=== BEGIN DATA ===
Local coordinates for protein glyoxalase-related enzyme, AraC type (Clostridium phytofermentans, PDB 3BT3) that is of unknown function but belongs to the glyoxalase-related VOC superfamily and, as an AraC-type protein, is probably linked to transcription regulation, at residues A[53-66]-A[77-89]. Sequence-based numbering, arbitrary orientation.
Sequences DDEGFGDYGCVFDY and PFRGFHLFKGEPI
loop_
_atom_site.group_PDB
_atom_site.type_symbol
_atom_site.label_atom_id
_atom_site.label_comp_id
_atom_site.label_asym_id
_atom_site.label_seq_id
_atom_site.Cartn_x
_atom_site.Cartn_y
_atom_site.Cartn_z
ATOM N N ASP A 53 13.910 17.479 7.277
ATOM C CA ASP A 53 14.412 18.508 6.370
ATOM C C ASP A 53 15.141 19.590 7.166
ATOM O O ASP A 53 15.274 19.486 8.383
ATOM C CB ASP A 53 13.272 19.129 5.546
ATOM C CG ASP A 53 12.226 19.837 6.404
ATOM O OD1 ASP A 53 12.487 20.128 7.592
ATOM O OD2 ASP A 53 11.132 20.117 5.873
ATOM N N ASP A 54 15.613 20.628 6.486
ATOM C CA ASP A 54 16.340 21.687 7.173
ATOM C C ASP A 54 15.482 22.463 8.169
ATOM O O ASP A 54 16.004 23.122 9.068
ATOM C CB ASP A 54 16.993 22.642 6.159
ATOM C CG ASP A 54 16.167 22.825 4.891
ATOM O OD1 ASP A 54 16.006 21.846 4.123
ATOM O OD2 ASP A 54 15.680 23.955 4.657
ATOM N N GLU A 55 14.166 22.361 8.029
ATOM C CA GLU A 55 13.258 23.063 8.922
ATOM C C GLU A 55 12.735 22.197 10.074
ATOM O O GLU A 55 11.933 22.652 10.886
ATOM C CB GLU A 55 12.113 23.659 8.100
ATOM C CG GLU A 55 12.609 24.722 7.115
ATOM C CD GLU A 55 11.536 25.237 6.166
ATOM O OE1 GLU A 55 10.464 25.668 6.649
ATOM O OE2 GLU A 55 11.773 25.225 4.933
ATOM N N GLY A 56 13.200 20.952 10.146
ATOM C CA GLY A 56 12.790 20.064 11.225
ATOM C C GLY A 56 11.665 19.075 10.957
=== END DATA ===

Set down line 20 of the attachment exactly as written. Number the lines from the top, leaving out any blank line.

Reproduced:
ATOM O OD2 ASP A 53 11.132 20.117 5.873